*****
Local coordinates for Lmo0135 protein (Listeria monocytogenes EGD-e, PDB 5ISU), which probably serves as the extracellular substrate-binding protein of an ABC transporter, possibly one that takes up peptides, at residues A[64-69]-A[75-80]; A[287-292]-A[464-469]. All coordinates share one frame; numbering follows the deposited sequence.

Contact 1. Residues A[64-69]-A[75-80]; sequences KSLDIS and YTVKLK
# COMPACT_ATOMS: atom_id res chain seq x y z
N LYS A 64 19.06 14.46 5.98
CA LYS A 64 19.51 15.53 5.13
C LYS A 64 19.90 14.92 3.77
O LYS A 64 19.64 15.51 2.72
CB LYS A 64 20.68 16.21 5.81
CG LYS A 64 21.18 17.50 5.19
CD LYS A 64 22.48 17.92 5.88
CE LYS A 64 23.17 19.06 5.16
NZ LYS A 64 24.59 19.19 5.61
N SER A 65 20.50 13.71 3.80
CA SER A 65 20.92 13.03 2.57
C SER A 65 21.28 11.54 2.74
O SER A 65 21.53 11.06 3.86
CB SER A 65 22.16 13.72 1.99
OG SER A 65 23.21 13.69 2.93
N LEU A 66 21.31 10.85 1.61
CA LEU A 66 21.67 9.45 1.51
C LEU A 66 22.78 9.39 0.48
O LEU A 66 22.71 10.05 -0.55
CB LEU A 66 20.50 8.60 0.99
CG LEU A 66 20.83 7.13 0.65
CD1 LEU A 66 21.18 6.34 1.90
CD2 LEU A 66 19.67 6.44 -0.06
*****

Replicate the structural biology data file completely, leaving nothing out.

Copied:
Local coordinates for Lmo0135 protein (Listeria monocytogenes EGD-e, PDB 5ISU), which probably serves as the extracellular substrate-binding protein of an ABC transporter, possibly one that takes up peptides, at residues A[64-69]-A[75-80]; A[287-292]-A[464-469]. All coordinates share one frame; numbering follows the deposited sequence.

Contact 1. Residues A[64-69]-A[75-80]; sequences KSLDIS and YTVKLK
# COMPACT_ATOMS: atom_id res chain seq x y z
N LYS A 64 19.06 14.46 5.98
CA LYS A 64 19.51 15.53 5.13
C LYS A 64 19.90 14.92 3.77
O LYS A 64 19.64 15.51 2.72
CB LYS A 64 20.68 16.21 5.81
CG LYS A 64 21.18 17.50 5.19
CD LYS A 64 22.48 17.92 5.88
CE LYS A 64 23.17 19.06 5.16
NZ LYS A 64 24.59 19.19 5.61
N SER A 65 20.50 13.71 3.80
CA SER A 65 20.92 13.03 2.57
C SER A 65 21.28 11.54 2.74
O SER A 65 21.53 11.06 3.86
CB SER A 65 22.16 13.72 1.99
OG SER A 65 23.21 13.69 2.93
N LEU A 66 21.31 10.85 1.61
CA LEU A 66 21.67 9.45 1.51
C LEU A 66 22.78 9.39 0.48
O LEU A 66 22.71 10.05 -0.55
CB LEU A 66 20.50 8.60 0.99
CG LEU A 66 20.83 7.13 0.65
CD1 LEU A 66 21.18 6.34 1.90
CD2 LEU A 66 19.67 6.44 -0.06